Hot Weather Tips
DID YOU KNOW
- It is against the law in the City of Cabot to leave your pet in your vehicle when the outside temperature is 80 degrees or above, unless the vehicle is running and air conditioner is on. The inside of a car can reach 120 degrees or hotter within minutes, even with the windows partly open on a cloudy day. A parked car can quickly become deadly for an animal shut inside.
- Dogs and cats cool themselves by panting and releasing heat through their paws. With only hot air to breathe inside a vehicle, it is impossible for a pet to cool themselves adequately.
- A body temperature of 107 degrees may cause brain damage or death from heat stroke.
- Signs of heat stress include: heavy panting, glazed eyes, vomiting, listlessness, or lack of coordination.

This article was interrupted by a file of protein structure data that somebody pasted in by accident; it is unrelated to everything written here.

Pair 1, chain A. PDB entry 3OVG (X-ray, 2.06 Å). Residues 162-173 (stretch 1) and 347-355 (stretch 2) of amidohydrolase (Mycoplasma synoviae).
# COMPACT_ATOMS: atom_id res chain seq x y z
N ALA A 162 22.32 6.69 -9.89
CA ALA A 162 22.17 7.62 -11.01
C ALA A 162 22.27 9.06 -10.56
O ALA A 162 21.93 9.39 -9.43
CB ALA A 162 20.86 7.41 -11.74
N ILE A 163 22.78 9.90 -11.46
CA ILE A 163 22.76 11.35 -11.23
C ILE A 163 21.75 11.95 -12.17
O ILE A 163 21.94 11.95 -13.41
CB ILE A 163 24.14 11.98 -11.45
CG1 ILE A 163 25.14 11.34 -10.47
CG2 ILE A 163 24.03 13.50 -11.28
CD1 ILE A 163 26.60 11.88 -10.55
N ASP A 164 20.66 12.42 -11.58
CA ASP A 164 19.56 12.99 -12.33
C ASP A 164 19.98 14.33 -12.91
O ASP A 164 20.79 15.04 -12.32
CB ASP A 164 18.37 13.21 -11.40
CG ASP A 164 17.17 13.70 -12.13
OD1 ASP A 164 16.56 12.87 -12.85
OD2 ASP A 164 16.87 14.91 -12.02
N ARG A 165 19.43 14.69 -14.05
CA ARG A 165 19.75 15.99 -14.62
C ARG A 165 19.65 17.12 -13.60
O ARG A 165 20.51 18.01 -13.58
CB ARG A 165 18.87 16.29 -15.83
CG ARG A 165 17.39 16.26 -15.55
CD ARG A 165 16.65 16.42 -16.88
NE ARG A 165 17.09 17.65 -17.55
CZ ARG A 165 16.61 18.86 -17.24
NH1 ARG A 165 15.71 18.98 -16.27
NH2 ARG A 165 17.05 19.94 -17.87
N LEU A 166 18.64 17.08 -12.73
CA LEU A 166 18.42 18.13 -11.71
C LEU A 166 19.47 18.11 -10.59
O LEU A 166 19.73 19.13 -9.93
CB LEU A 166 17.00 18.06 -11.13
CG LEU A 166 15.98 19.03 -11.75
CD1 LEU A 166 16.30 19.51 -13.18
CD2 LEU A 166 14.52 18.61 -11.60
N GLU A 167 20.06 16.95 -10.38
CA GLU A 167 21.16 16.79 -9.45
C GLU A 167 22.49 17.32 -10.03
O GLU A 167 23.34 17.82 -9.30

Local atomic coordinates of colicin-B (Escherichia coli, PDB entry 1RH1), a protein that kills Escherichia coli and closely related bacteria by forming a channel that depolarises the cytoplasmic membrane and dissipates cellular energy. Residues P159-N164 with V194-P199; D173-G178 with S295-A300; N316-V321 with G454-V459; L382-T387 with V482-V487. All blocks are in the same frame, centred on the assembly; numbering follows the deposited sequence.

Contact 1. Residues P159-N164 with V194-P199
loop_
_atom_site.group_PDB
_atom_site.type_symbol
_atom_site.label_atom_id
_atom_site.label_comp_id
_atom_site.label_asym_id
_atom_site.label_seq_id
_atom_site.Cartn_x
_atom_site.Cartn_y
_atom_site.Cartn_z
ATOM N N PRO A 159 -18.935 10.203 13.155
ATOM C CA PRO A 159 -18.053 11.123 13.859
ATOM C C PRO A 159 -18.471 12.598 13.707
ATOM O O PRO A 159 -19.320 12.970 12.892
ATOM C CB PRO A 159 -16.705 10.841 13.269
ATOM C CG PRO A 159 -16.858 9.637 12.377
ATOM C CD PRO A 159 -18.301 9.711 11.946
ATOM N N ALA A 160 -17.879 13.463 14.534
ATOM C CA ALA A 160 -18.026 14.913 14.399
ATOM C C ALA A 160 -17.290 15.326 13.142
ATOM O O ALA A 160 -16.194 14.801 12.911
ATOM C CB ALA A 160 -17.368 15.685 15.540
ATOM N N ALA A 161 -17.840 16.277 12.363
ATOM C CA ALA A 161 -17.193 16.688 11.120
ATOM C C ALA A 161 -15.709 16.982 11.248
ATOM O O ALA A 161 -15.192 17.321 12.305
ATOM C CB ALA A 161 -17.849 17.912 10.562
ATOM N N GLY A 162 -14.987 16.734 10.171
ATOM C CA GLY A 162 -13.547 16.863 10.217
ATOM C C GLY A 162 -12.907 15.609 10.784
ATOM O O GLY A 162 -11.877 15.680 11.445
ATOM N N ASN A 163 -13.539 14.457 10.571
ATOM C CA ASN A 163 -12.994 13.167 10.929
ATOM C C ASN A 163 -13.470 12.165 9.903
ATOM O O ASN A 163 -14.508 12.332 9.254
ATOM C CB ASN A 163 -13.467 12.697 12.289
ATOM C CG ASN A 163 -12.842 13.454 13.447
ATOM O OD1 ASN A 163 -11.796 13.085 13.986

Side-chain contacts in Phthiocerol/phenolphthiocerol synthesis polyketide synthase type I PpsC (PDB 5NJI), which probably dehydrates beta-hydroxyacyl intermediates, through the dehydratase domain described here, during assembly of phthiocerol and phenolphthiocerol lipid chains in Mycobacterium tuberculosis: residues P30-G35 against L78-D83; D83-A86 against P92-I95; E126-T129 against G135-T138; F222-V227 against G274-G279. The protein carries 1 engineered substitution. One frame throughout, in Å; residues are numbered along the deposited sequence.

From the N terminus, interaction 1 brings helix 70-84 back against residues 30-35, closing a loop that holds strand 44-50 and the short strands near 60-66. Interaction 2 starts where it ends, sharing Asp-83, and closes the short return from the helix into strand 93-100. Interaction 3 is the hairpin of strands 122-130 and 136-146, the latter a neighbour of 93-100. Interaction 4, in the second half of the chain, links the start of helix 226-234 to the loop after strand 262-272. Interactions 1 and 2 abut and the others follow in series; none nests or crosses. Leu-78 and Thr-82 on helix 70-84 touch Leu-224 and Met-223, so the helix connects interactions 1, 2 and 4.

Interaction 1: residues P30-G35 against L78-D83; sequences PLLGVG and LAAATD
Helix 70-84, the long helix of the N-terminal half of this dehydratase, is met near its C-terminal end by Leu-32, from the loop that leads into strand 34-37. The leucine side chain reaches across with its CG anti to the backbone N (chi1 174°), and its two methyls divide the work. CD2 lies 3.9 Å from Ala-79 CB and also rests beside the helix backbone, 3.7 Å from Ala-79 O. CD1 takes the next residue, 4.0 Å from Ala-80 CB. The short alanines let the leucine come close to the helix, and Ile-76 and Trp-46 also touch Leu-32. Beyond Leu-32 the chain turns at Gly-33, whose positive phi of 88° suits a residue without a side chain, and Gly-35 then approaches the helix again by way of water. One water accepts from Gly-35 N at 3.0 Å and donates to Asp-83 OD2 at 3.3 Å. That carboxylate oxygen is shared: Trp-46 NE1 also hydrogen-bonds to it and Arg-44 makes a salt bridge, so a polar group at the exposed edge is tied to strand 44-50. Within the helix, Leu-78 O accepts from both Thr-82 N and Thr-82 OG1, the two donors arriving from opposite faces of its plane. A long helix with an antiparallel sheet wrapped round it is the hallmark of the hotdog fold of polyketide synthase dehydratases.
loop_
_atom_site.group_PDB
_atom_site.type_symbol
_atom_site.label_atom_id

- Your dog or cat will be more comfortable left at home. Even leaving your animal in a hot vehicle for just 10 minutes can result in serious injury or death.
HEAT STROKE SYMPTOMS
Your animal will exhibit the following symptoms if it is suffering from a heat stroke:
- Exaggerated panting or sudden stopping of panting
- Rapid or erratic pulse
- Anxious or staring expression
- Weakness or Muscle tremors
- Lack of coordination
- Tongue and lips very red (may turn bluish)
- Convulsions or vomiting
- Collapse, coma, and death
If your dog or cat show symptoms of heat stroke follow these instructions:
- Immediately move your animal to a cool, shady place
- Wet the animal with cool (not cold) water all over its body or immerse in lukewarm water. Gradually apply cooler water to lower your animal's body temperature.
- Fan rapidly to promote evaporation. This process will help reduce your animal's core body temperature.
- Do not apply ice. This constricts the blood flow which will inhibit cooling.
- Allow your animal to drink some cool water
- Take your animal to a veterinarian immediately for further treatment. The veterinarian may give intravenous fluids to rehydrate your animal and oxygen to prevent brain damage.